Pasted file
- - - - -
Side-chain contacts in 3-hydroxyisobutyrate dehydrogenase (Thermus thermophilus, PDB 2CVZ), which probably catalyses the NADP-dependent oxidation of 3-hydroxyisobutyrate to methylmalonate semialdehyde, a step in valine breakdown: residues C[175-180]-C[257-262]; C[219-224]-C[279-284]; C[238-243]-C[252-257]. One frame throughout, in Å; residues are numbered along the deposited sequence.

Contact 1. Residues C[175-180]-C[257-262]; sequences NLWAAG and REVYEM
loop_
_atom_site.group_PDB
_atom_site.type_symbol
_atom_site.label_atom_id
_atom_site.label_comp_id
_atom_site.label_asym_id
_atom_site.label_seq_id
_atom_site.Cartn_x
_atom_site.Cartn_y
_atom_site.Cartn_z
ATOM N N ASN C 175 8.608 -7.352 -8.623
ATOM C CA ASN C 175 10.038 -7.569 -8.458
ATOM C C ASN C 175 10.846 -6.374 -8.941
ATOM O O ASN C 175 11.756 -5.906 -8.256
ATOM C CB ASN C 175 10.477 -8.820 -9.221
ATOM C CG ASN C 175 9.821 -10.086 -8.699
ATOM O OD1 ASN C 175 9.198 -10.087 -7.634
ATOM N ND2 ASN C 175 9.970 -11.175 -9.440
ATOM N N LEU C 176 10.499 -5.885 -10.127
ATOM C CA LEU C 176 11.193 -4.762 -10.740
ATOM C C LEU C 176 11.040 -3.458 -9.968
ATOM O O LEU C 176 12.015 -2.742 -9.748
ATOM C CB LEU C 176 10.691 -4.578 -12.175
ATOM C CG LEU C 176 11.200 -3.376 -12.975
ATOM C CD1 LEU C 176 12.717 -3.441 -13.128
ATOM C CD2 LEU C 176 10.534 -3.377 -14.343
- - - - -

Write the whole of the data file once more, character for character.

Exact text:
Side-chain contacts in 3-hydroxyisobutyrate dehydrogenase (Thermus thermophilus, PDB 2CVZ), which probably catalyses the NADP-dependent oxidation of 3-hydroxyisobutyrate to methylmalonate semialdehyde, a step in valine breakdown: residues C[175-180]-C[257-262]; C[219-224]-C[279-284]; C[238-243]-C[252-257]. One frame throughout, in Å; residues are numbered along the deposited sequence.

Contact 1. Residues C[175-180]-C[257-262]; sequences NLWAAG and REVYEM
loop_
_atom_site.group_PDB
_atom_site.type_symbol
_atom_site.label_atom_id
_atom_site.label_comp_id
_atom_site.label_asym_id
_atom_site.label_seq_id
_atom_site.Cartn_x
_atom_site.Cartn_y
_atom_site.Cartn_z
ATOM N N ASN C 175 8.608 -7.352 -8.623
ATOM C CA ASN C 175 10.038 -7.569 -8.458
ATOM C C ASN C 175 10.846 -6.374 -8.941
ATOM O O ASN C 175 11.756 -5.906 -8.256
ATOM C CB ASN C 175 10.477 -8.820 -9.221
ATOM C CG ASN C 175 9.821 -10.086 -8.699
ATOM O OD1 ASN C 175 9.198 -10.087 -7.634
ATOM N ND2 ASN C 175 9.970 -11.175 -9.440
ATOM N N LEU C 176 10.499 -5.885 -10.127
ATOM C CA LEU C 176 11.193 -4.762 -10.740
ATOM C C LEU C 176 11.040 -3.458 -9.968
ATOM O O LEU C 176 12.015 -2.742 -9.748
ATOM C CB LEU C 176 10.691 -4.578 -12.175
ATOM C CG LEU C 176 11.200 -3.376 -12.975
ATOM C CD1 LEU C 176 12.717 -3.441 -13.128
ATOM C CD2 LEU C 176 10.534 -3.377 -14.343